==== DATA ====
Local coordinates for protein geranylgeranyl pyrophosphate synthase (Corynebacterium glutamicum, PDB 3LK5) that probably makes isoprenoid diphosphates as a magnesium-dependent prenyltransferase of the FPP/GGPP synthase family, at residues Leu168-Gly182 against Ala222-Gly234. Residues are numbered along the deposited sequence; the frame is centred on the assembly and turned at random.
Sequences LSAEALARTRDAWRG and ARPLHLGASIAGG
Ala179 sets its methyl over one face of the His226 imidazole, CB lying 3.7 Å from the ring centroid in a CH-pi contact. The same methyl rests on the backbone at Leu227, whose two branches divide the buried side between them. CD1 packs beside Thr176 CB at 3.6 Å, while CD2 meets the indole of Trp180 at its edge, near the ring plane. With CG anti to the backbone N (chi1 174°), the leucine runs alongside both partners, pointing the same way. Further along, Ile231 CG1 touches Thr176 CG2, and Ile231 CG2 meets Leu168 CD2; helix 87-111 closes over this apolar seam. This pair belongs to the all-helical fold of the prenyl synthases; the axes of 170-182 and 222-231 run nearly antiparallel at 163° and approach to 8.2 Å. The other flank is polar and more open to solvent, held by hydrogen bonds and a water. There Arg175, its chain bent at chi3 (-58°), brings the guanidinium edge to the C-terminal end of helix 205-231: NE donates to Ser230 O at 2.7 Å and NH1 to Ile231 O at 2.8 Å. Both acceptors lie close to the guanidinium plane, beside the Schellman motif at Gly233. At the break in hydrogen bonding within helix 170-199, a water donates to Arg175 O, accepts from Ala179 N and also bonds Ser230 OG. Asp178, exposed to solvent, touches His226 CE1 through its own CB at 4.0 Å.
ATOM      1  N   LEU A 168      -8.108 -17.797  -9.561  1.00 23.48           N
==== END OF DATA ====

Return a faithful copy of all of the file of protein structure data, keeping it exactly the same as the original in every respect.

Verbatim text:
Local coordinates for protein geranylgeranyl pyrophosphate synthase (Corynebacterium glutamicum, PDB 3LK5) that probably makes isoprenoid diphosphates as a magnesium-dependent prenyltransferase of the FPP/GGPP synthase family, at residues Leu168-Gly182 against Ala222-Gly234. Residues are numbered along the deposited sequence; the frame is centred on the assembly and turned at random.
Sequences LSAEALARTRDAWRG and ARPLHLGASIAGG
Ala179 sets its methyl over one face of the His226 imidazole, CB lying 3.7 Å from the ring centroid in a CH-pi contact. The same methyl rests on the backbone at Leu227, whose two branches divide the buried side between them. CD1 packs beside Thr176 CB at 3.6 Å, while CD2 meets the indole of Trp180 at its edge, near the ring plane. With CG anti to the backbone N (chi1 174°), the leucine runs alongside both partners, pointing the same way. Further along, Ile231 CG1 touches Thr176 CG2, and Ile231 CG2 meets Leu168 CD2; helix 87-111 closes over this apolar seam. This pair belongs to the all-helical fold of the prenyl synthases; the axes of 170-182 and 222-231 run nearly antiparallel at 163° and approach to 8.2 Å. The other flank is polar and more open to solvent, held by hydrogen bonds and a water. There Arg175, its chain bent at chi3 (-58°), brings the guanidinium edge to the C-terminal end of helix 205-231: NE donates to Ser230 O at 2.7 Å and NH1 to Ile231 O at 2.8 Å. Both acceptors lie close to the guanidinium plane, beside the Schellman motif at Gly233. At the break in hydrogen bonding within helix 170-199, a water donates to Arg175 O, accepts from Ala179 N and also bonds Ser230 OG. Asp178, exposed to solvent, touches His226 CE1 through its own CB at 4.0 Å.
ATOM      1  N   LEU A 168      -8.108 -17.797  -9.561  1.00 23.48           N